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. Last Updated: 07/27/2016

MMM's Mavrodi Voted Into Duma

Sergei Mavrodi won a seat in the State Duma in a suburban Moscow by-election Monday just three weeks after he was released from jail on charges involving the crash of his MMM pyramid scheme, wiping out the savings of millions of investors.


Election officials Monday night declared Mavrodi the winner in the 12-way race Sunday in the Mytishchinsky region to replace Duma deputy Andrei Aidzerdzis, who was gunned down outside his apartment building in April.


Mavrodi took nearly 27 percent of the vote, far ahead of his nearest rivals, conservative local administrator Alexander Zharov and prominent businessman Konstantin Borovoi, who each garnered about 14 percent in a preliminary ballot count, local election commissioner Yury Zhigulin told Itar-Tass.


The turnout was low, reaching only 30 percent, just rescuing the polls from being invalid.


Despite Mavrodi's high-profile campaign based on television and the use of surrogates, he did not campaign personally because the terms of his jail release forbid him from leaving the Moscow city limits. That ruled out campaigning in the 109th electoral district on Moscow's northwestern edge.


Since MMM collapsed in July, swallowing the savings of an estimated 5 million to 10 million investors, the country has been divided between critics who call Mavrodi a charlatan and fans who believe he is being persecuted for helping average Russians get rich. Many supporters are investors who blame the government for their losses and cling to the hope that Mavrodi will resurrect the company and bail them out.


Mavrodi, who faces charges of massive tax evasion linked to the MMM empire, has made no bones about his main reason for running for office: Deputies cannot be arrested or investigated without Duma approval.


However, Moscow Public Prosecutor Gennady Ponomaryov said that the tax-evasion charges still stand because legislative immunity is not retroactive. He told Interfax that he plans to ask the State Duma to strip Mavrodi of his immunity if the case is sent to court.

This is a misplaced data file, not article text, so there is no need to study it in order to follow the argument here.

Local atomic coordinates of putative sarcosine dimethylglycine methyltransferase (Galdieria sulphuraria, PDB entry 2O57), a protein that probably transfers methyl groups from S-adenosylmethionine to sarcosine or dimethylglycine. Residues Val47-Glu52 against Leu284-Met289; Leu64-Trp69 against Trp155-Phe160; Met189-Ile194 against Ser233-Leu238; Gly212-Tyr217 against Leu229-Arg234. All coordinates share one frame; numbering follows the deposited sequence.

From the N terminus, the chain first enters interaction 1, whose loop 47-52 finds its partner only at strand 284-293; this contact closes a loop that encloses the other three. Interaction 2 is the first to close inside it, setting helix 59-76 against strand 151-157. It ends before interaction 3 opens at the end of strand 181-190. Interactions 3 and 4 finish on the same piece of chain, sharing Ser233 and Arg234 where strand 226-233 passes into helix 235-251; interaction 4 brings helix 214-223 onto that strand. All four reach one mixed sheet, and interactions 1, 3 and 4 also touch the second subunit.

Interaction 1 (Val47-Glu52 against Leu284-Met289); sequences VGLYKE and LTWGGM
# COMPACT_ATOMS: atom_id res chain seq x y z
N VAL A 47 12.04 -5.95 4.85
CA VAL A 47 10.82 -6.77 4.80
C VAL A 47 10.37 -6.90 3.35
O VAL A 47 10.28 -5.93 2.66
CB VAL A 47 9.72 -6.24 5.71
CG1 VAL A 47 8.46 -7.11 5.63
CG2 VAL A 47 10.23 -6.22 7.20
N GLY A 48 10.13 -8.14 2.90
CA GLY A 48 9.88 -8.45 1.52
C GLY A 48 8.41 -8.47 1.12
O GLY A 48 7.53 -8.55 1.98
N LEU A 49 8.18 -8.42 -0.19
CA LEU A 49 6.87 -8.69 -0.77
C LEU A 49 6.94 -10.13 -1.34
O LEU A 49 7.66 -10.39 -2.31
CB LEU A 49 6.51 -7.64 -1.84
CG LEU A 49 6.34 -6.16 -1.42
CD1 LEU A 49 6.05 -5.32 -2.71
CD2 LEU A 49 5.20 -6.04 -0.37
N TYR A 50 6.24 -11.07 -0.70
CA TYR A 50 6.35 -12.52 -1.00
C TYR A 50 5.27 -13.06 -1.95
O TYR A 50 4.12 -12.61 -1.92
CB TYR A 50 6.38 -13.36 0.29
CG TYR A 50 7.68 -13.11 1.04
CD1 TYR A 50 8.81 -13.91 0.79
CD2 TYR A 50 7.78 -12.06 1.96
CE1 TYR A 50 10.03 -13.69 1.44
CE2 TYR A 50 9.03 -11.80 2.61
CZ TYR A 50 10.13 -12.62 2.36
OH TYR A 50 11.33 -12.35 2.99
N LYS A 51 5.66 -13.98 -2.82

Mavrodi, 39, hailed his victory Monday through his spokesman, Sergei Taranov, Reuters reported.


"If I had lost, I would be threatened by new imprisonment," Taranov quoted Mavrodi as saying. "Now I have new chances to defend the rights of my shareholders ... through political methods."


In his campaign, Mavrodi, a plump, bespectacled mathematician, promised to spend $10 million of his own money on local improvements such as a new telephone network.


But his main plank was to pitch the reopening of MMM offices for payments to investors to an election victory.


Asked last week on the television program Press Club when shareholders would be reimbursed, Mavrodi said: "Everything depends on the election results. I must be certain that I can personally run the company, without any interruptions."


In fact, Taranov told Interfax on Monday that MMM offices throughout Russia and the Commonwealth of Independent States would reopen Tuesday. Most offices have been closed since August but shares have continued to change hands unofficially.


Zhigulin of the local election commission has said that in Mytishchi there are 36,000 MMM shareholders -- a number equivalent to 24 percent of the district's 500,000 voters.


Aside from Mavrodi, the other most controversial candidate was Alexander Fyodorov, a self-confessed racist and anti-Semite running on the ticket of the extreme right Russian National Unity movement. He and his men, wearing black armbands depicting swastikas, staged a string of rallies and public meetings during the campaign.


"I am the only Russian nationalist here," said Fyodorov, 36, in an interview Sunday sitting in front of a black, white and yellow nationalist flag in a local apartment. "The others are all from commercial structures or they are communists.


"People's lives have got worse in the current political climate," he said. "They don't believe in anything and that's why they're so passive. We have been trying to wake up the passive people."


All the Caucasians in Moscow should be expelled or imprisoned, he said, and their "gangs" should be "shot on the spot." As for the Jews, "research" would be needed to decide what the best policy was, said Fyodorov, a factory worker.


According to preliminary results, Fyodorov finished sixth in the balloting.





--Sveta Vinogradova contributed to this article.